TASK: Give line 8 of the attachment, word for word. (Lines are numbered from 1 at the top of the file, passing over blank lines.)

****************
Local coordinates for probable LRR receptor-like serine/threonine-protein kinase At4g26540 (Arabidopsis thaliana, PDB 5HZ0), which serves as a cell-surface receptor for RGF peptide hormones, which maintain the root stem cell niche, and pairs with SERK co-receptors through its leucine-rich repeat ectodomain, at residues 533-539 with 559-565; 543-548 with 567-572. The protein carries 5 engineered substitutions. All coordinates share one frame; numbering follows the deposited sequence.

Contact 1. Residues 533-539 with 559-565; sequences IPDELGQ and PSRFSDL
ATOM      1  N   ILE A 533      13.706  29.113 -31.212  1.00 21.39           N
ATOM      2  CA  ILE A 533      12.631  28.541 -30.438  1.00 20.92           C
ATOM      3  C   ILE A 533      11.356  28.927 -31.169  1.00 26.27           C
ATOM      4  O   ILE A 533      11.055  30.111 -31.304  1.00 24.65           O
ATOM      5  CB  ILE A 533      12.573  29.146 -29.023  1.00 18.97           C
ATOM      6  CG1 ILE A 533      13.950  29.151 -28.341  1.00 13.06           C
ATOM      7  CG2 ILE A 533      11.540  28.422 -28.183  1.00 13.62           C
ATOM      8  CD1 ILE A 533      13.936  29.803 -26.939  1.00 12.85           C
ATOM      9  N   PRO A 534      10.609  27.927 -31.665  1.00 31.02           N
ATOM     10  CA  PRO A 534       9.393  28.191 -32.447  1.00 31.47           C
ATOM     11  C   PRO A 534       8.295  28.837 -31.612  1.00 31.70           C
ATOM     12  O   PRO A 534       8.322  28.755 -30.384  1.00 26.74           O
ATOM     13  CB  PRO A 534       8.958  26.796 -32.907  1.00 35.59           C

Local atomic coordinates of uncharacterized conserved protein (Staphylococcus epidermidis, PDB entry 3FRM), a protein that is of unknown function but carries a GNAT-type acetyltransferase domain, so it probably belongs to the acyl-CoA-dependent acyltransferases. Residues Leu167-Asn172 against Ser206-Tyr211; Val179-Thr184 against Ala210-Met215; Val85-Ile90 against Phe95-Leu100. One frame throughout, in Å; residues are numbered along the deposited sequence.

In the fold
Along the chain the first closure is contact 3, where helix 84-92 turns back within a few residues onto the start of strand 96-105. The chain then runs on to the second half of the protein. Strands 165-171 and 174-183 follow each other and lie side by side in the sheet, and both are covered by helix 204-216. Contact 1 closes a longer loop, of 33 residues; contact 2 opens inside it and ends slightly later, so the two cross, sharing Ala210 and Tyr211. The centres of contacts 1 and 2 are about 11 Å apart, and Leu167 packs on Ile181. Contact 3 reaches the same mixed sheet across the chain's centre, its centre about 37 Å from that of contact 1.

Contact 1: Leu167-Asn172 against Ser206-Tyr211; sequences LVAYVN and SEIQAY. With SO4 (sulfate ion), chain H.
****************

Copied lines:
ATOM      6  CG1 ILE A 533      13.950  29.151 -28.341  1.00 13.06           C